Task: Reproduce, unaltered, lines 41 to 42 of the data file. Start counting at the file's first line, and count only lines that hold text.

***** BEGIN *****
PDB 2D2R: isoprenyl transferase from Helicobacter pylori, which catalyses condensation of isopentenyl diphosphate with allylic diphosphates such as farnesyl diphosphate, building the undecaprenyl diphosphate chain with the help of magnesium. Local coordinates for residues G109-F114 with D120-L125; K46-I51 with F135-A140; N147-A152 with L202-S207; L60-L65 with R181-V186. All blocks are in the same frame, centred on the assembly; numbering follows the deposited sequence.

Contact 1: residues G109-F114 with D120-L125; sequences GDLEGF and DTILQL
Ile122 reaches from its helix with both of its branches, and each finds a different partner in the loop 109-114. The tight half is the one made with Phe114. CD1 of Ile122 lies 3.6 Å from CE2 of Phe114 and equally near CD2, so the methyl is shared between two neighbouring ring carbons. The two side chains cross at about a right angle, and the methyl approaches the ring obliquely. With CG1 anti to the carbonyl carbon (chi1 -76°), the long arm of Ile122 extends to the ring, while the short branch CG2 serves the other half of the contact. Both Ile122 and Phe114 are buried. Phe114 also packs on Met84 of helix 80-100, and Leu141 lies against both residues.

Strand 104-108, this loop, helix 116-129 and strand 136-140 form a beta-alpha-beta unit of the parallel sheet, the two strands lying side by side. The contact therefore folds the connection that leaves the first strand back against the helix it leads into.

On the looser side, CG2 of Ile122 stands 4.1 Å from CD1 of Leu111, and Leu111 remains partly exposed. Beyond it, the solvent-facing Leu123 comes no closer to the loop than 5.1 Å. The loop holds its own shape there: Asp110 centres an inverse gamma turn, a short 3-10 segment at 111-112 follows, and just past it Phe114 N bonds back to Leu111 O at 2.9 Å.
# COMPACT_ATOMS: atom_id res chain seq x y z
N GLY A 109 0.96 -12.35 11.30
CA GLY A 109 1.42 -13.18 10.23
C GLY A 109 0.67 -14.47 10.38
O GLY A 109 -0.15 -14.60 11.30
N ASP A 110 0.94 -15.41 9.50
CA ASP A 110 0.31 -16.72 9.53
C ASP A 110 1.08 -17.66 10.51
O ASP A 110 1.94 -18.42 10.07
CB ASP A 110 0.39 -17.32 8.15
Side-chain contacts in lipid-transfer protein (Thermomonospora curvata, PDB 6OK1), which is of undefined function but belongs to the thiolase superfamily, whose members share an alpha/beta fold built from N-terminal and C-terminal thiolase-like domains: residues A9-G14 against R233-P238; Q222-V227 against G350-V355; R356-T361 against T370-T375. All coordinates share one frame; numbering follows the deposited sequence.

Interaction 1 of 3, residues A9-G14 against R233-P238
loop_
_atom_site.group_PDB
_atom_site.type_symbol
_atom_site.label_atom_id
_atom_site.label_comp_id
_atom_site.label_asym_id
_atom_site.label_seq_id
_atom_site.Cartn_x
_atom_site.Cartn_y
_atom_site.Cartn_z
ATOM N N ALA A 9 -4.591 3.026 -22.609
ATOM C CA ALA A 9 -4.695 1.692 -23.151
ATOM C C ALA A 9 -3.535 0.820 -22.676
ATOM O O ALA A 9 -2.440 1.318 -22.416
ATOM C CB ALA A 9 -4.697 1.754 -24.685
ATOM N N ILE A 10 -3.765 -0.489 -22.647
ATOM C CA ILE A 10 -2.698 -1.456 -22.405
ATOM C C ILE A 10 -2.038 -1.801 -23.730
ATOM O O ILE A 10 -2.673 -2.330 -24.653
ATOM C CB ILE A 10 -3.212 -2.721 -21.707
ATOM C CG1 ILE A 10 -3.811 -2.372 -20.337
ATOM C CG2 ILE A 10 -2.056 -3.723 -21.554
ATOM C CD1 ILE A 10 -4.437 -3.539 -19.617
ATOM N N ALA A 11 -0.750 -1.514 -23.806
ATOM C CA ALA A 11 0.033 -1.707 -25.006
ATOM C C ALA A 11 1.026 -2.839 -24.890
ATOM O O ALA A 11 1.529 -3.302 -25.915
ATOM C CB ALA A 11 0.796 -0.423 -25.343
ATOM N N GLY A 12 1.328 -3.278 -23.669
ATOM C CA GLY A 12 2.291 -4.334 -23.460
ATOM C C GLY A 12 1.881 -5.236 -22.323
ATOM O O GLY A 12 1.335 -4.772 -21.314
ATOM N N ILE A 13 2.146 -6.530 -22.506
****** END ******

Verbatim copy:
ATOM N N ALA A 11 -0.750 -1.514 -23.806
ATOM C CA ALA A 11 0.033 -1.707 -25.006